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What to know if you want to remove a trustee

On Behalf of | Jul 20, 2023 | Estate Litigation

Like estate executors, trustees have fiduciary responsibilities. A trustee’s chief responsibility is to manage the assets in a trust according to the instructions of the person who established that trust (the settlor or creator). They have a duty to act in the best interests of the trust’s beneficiary(ies) in accordance with the law.

The specific duties of a trustee depend on the type and purpose of the trust. For example, a parent may designate that an adult child’s inheritance be placed in a “conditional” or “spendthrift” trust if they don’t believe that child can responsibly handle a direct inheritance. The trustee may be directed to give the beneficiary a specific amount each year, beginning at a particular age or for specified purposes (like education or a home purchase). Sometimes, a trust creator will designate that they want their money or other assets to increase in value to provide regular income to the beneficiary. That requires making sound investments and managing trust funds carefully.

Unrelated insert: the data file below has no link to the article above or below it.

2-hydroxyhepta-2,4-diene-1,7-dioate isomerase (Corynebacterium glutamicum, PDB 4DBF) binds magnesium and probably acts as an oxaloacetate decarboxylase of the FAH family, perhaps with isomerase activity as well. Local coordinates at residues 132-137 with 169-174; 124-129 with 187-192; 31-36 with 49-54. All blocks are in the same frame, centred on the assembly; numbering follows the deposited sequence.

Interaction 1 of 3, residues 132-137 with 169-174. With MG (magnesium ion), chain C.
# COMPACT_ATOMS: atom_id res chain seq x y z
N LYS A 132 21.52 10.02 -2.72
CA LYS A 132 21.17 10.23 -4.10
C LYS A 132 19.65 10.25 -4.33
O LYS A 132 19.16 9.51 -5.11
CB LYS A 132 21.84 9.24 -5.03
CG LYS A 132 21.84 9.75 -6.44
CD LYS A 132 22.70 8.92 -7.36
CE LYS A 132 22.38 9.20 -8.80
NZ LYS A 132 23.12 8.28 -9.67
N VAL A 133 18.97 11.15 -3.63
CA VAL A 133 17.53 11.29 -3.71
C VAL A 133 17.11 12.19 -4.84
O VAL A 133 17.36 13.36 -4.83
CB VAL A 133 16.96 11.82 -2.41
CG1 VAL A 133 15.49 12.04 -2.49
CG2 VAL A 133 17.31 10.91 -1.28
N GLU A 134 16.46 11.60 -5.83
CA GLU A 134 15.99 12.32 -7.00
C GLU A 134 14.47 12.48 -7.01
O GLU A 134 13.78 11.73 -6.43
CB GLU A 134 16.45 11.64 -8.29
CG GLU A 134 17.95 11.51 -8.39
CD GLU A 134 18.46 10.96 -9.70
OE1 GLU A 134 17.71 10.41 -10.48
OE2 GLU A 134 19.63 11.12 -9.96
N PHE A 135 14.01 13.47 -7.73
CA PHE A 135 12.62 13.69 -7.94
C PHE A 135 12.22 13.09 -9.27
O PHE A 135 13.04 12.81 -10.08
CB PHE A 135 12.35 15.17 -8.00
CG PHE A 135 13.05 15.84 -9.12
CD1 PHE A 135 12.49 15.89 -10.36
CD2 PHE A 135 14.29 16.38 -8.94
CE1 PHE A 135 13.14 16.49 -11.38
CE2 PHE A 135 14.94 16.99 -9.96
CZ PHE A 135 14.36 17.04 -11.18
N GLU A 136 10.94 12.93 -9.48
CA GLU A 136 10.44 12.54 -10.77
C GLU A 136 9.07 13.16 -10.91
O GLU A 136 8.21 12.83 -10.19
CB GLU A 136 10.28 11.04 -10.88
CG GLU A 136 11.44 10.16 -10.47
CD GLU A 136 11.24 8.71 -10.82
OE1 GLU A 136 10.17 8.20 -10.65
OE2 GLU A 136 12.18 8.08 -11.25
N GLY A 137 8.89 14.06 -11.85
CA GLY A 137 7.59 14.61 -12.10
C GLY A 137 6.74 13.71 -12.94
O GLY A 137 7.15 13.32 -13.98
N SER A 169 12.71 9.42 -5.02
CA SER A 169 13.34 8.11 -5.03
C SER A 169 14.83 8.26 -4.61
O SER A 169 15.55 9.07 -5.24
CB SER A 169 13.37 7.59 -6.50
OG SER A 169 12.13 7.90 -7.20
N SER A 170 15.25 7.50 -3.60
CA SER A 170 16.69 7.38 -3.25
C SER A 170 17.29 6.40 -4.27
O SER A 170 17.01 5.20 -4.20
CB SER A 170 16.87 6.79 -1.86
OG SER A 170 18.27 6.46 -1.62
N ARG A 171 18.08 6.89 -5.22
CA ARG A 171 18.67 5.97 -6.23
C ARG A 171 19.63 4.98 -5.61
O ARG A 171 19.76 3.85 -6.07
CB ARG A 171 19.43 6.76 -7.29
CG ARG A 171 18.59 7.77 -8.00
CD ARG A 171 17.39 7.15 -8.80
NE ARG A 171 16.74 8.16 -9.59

When can a trustee be removed under Oregon law?

It’s not uncommon for people to take legal action against a trustee – even a family member like a sibling or stepparent. If you’re considering this course of action, it’s crucial to know that Oregon law has requirements for when a beneficiary or co-trustee may ask a court to remove a trustee or when a court can take that action on its own. Amont the reasons this can be done are the following:

  • There’s been a “serious breach of trust” by the trustee.
  • A trustee is determined to be “unfit or unwilling, or has persistently failed to administer the trust effectively.”
  • There’s been a “substantial change of circumstances.”
  • The inability of co-trustees to work together “substantially impairs the administration of the trust.”

Basically, a trustee can be removed by a court if it’s determined that doing so is in the beneficiary(ies)’ best interests.

Do you believe that either your co-trustee or the trustee of a trust for which you’re a beneficiary should be removed? By seeking experienced legal guidance, you can determine whether you have valid grounds and, if so, work to make a strong case.